Sunday, August 4, 2013

John Gerard's Herball (Vanishing old London.....)

The seventeenth-and eighteenth-century courts and alleys of London had mostly vanished before these drawings were made. The Kingsway and Charing Cross Road “improvement” schemes were conspicuous stages in a process of attrition which is perpetually at work. Shepherd's Market, behind Piccadilly, may serve as a surviving type of those quiet dim-lit areas which covered half Central London in Dickens's day; and there are corners in the neighbourhood of Lincoln's Inn and Fetter Lane where their atmosphere is still to be recovered. From “A London Revery. Chapter Vanishing London.” A Project Gutenberg Canada, on line.

The best known and loved herbalist is John Gerard, born in Cheshire, England (1545-1612). His “Herball” or “General Historie of Plants” first published in 1597 contains other herbalist’s flowers to be considered the greatest book on the subject, but it has remained popular for over 400 years for its collection of medical “virtues” of plants. Gerard writes of many friends whose gifts to him were rare plants and seeds from all over the world.

John Gerard. From

He was apprenticed for a career of a surgeon in 1562, but his reputation, however, rests on horticulture. As early as 1577, Gerard superintended several gardens and plant collections of William Cecil (Lord Burghley, the first minister of Queen Elizabeth).
Gerard wrote as a modest man, leaving credits for researchers as “physitions of London Colledge”. From Herball’s preface, I quote these beautiful words "Although my paines have not been spent (Curteous Reader) in the gracious discoverie of golden mines, nor in the tracing after silver veines, whereby my native country might be enriched with such merchandise as it hath most in request and admiration; yet hath my labour (I trust) been otherwise profitably employed, in descrying of such a harmlesse treasure of herbes, trees, and plants, as the earth frankely without violence offereth unto our most necessarie uses."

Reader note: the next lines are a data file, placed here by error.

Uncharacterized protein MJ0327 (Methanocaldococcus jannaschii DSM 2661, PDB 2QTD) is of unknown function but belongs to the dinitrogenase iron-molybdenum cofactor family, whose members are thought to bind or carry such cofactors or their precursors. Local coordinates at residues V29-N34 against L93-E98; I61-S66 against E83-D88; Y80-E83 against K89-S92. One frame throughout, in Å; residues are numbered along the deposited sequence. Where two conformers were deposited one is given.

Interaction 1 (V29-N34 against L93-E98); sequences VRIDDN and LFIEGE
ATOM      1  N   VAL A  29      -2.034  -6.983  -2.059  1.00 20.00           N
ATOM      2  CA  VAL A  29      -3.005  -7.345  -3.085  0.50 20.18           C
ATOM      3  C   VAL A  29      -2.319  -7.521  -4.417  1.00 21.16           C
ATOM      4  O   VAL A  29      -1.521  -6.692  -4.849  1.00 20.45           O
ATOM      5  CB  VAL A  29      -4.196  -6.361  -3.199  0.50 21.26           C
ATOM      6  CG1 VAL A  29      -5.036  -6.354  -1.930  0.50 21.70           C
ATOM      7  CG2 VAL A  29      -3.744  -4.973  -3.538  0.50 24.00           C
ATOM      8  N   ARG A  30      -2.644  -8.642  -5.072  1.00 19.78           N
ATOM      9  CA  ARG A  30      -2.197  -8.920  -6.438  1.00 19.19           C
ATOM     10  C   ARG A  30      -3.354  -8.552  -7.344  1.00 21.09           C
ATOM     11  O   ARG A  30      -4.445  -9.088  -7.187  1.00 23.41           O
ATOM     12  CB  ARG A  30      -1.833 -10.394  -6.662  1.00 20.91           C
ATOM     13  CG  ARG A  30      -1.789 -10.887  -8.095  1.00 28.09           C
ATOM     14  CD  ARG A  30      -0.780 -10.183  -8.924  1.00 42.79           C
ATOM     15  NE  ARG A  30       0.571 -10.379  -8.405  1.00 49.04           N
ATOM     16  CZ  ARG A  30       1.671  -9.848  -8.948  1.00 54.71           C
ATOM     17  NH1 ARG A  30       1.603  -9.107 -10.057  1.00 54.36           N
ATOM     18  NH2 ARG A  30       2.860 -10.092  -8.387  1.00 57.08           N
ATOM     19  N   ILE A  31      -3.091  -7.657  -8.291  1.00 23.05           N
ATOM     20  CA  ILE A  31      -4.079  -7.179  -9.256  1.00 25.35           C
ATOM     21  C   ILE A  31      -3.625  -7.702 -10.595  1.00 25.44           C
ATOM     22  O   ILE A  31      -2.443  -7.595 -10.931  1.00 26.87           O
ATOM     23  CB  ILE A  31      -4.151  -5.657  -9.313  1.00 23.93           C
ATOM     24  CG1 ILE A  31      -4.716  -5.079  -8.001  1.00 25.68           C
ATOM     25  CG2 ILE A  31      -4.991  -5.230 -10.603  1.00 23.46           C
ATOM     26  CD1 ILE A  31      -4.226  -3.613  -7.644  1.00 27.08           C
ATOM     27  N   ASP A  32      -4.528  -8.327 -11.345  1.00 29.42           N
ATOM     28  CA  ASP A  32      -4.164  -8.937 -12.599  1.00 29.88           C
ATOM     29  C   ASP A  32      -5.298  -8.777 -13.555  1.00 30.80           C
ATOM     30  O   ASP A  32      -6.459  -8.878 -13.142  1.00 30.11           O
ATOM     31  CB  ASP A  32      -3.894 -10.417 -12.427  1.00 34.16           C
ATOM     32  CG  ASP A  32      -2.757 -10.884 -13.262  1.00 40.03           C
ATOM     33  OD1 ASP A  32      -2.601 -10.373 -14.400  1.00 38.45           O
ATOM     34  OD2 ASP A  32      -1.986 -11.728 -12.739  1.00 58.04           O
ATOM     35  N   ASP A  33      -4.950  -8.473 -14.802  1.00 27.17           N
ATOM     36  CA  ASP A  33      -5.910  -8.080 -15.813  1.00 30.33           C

Gerard’s Herball is more than a mere compilation. Although he stresses medicinal qualities of plants, attention is drawn to ornamental and food values, and includes extensive comments on culture and history. According to J.W. Lever (1952) there is circumstantial evidence that Gerard’s Herball may have been a source for William Shakespeare in Love’s Labour’s Lost.
His own garden was situated in what is now Fetter Lane. It must have been a beautiful garden with thousand of herbs, many of them rarities at that time. In 1596 he published a 24 page catalogue of his plants, and it was the first complete catalogue of plants in a garden.

Two hundred years later, Henry Phillips described the change that had come to the neighborhood since Gerard had cultivated his garden there.
“ What would be the astonishment of this excellent old herbalist, could he be recalled, to see each avenue of his garden formed into streets; houses erected on his parsley beds, and chimneys sprung up as thick as his asparagus; churches occupying the site of his arbours, and his tool-house, perhaps, converted into the British Museum, where is safely housed the lasting memorial of his labours. In vain would he now seek wild plants in Mary-le-bone, where each blade of grass is transformed into granite, and every hawthorn hedge changed for piles of bricks: carriages rattling where sanils were formerly crawling. His ear would be assailed by the shrill cry of “Milk below”, and the deep tone of “ Old clothes”, where he had formerly retired to listen to the melody of the early lark, or the plaintive tones of the nightingale”.


This post was composed with:
Jules Janick. 1987 Proc. Second National Herb Growing and Marketing Conference, Purdue Research foundation.
Lesley Gordon. Green Magic. Chapter X. Some Herbals and Herbalists, page 66. New York.

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